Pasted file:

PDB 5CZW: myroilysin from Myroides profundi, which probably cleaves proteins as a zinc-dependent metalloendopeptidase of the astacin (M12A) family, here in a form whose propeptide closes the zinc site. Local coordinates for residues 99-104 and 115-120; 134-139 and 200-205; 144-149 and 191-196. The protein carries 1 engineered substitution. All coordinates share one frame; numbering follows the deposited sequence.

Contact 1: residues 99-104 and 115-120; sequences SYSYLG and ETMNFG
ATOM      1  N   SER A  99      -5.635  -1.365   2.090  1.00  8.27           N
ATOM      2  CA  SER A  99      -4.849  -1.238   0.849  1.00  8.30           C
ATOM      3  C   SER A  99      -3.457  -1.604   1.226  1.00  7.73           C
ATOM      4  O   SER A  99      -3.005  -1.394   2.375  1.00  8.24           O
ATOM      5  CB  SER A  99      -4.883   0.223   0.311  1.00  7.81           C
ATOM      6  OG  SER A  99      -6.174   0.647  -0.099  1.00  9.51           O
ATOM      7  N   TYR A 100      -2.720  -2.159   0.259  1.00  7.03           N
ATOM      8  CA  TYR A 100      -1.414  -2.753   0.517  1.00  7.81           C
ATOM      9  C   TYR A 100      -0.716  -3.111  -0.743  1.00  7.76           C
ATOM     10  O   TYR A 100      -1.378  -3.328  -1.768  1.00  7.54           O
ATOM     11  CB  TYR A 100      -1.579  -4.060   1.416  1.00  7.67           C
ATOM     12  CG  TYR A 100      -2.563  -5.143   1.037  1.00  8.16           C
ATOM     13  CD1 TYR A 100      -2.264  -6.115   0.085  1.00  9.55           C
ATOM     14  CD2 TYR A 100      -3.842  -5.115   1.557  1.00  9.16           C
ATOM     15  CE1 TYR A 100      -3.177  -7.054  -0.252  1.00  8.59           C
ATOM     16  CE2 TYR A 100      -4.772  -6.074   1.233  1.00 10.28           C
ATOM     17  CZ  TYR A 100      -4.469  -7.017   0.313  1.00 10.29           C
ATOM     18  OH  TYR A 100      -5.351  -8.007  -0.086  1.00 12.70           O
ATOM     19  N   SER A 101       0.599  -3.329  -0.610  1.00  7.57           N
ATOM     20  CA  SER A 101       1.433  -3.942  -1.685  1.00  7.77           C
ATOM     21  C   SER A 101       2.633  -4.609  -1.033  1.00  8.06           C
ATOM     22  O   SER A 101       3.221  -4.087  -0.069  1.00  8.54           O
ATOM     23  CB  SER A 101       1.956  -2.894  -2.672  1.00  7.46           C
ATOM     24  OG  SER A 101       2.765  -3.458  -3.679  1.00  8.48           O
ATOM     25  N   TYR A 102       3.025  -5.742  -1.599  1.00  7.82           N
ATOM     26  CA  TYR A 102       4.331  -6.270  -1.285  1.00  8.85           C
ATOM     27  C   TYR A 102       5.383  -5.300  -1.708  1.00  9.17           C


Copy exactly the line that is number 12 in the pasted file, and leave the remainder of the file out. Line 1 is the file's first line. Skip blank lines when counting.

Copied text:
ATOM     10  O   TYR A 100      -1.378  -3.328  -1.768  1.00  7.54           O